While most people associate Nevada with Las Vegas, those looking to hit the slopes will be happy to know that there are a few options within the state. With four ski resorts to choose from, you could spend the day shredding before hitting the strip at night. Whether you’re a beginner or an expert, there are runs for snowboarders and skiers of all skill levels.
Nevada Ski Areas by City
Close to Nevada’s most popular cities, you won’t have to drive too far to visit these top ski resorts. While there are only four locations within NV, you can easily cross into California, Utah, or Arizona for more snowboarding and skiing opportunities.
Other Featured Resorts in NV
Guide to Nevada’s 4 Ski Resorts
Nevada has a large, primarily arid landscape, yet along its borders lie several great ski destinations. With the mountains of Lake Tahoe and other ranges along the northwestern border of Nevada, the weather patterns make prime snowfall throughout the winter and bring some of the best skiing in the country to the state.
Home to the Carson Range of the Sierra Mountains, this region of Nevada’s snow is often known as “Sierra Cement” because it’s so heavy and wet. Try to catch it on a powder day for your best chance of it being lighter before it melts down and is too thick to glide through. Away from the western side of the state by Lake Tahoe, conditions are much drier, producing less snow, but it’s (arguably) more fun on a powder day.
Snow levels are sparse across the state, but the ski resorts see plenty. Some resorts can receive as much as 350 inches annually.
The season often begins in mid-December and usually ends in early April. Much of the state is sunny, which can mean slushy spring conditions. The best months to hit the slopes are January and February. The temperature might be colder, but the mountains have a good base and fresh powder translates to a safe and enjoyable day of skiing.
Of the four resorts in Nevada, two are located near Lake Tahoe, one is outside of Las Vegas and the fourth is the only resort in the northeast corner.
Lake Tahoe Ski Areas
Both Mount Rose and Diamond Peak are located around the Lake Tahoe area, where the lake straddles the border between California and Nevada. The two resorts are situated between Reno and Carson City, so either makes a good launching point. If you’re looking for the top Nevada ski towns to move to, the Tahoe region is your best bet.
Mount Rose opened in 1964 and boasts the highest elevation in the entire Lake Tahoe area at 8,260 feet. Although there are some beginner slopes, skiing and snowboarding at Mount Rose are excellent for those with experience. Eighty percent of Mount Rose’s slopes are blue or black over 1,200 acres of skiable terrain.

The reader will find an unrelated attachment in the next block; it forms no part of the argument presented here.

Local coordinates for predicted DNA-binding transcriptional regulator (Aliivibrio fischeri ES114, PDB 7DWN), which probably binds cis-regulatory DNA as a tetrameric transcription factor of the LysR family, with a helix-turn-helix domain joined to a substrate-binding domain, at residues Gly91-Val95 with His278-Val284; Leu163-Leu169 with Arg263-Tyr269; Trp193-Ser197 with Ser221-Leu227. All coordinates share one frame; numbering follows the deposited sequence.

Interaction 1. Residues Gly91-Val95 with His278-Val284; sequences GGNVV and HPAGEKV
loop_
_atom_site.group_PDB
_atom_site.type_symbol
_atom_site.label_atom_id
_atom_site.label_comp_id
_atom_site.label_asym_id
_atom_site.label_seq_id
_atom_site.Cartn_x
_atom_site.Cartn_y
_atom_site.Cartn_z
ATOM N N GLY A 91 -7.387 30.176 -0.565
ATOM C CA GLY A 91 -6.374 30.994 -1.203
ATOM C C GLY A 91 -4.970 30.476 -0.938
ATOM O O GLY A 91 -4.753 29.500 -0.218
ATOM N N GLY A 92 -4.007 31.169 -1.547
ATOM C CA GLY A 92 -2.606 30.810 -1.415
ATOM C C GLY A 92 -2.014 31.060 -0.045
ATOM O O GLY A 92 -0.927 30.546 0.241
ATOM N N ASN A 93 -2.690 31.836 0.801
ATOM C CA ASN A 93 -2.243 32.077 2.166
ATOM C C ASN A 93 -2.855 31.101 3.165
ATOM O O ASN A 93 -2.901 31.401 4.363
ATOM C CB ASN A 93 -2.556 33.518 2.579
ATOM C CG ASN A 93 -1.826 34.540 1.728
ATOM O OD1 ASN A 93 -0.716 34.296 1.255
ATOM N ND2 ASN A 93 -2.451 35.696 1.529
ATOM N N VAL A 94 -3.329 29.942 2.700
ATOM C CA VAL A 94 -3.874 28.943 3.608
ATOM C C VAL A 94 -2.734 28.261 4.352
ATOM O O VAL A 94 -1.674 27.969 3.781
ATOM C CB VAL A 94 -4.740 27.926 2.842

The mountain has a 1,800-foot vertical drop and some lengthy runs. The longest of its more than 60 runs stretches two-and-a-half miles. A two-hundred-acre Chutes area is open to expert skiers and snowboarders.
A bit further south at the edge of the lake, Diamond Peak is a more family-friendly and beginner-friendly option for skiers and snowboarders. The ski resort has incredible views of Lake Tahoe from its peaks. Diamond Peak is smaller than Mount Rose with 655 skiable acres.
Of its 40 runs, about a third are expert-level. The resort has plenty of tree skiing but not a large amount of variation. The Village Terrain Park on the lower mountain is open to all levels of skiers.
Ski Areas at Opposite Corners
Golf, ski, and gamble all on the same day when you visit Lee Canyon in southern Nevada. The resort is located less than an hour from sunny Las Vegas, yet it receives 129 inches of snowfall annually. Two main lift lines head to two different peaks to access mostly blue and black runs and three terrain parks.
From there, skiers can hike to backcountry areas of the mountain or obtain an uphill travel pass that’s free but required for those wishing to trek to the summit. Trekking is allowed under certain restrictions.
As the only ski resort in northeastern Nevada, Elko SnoBowl Ski & Bike Park doesn’t need a lot of frills. The simple resort is open on weekends from roughly January through mid-March. It’s easily accessible via a shuttle bus that runs from the town of Elko.
There are ten runs with beginner runs accessible via tow rope and more intermediate slopes which can be reached by chairlift. The ski area has an impressive elevation of 7,000 feet and a 700-foot vertical drop. The top part of the mountain is geared toward intermediate skiers but beginners can easily learn the basics with weekend lessons.
Not far from Elko SnoBowl, heliskiing is another option for Nevada skiers. Ruby Mountain Heli has brought skiers and snowboarders to the most remote areas of the state for 46 years. Nevada ski areas may not be plentiful, but what is lacking in quantity is exceeded in amazing quality ski experiences.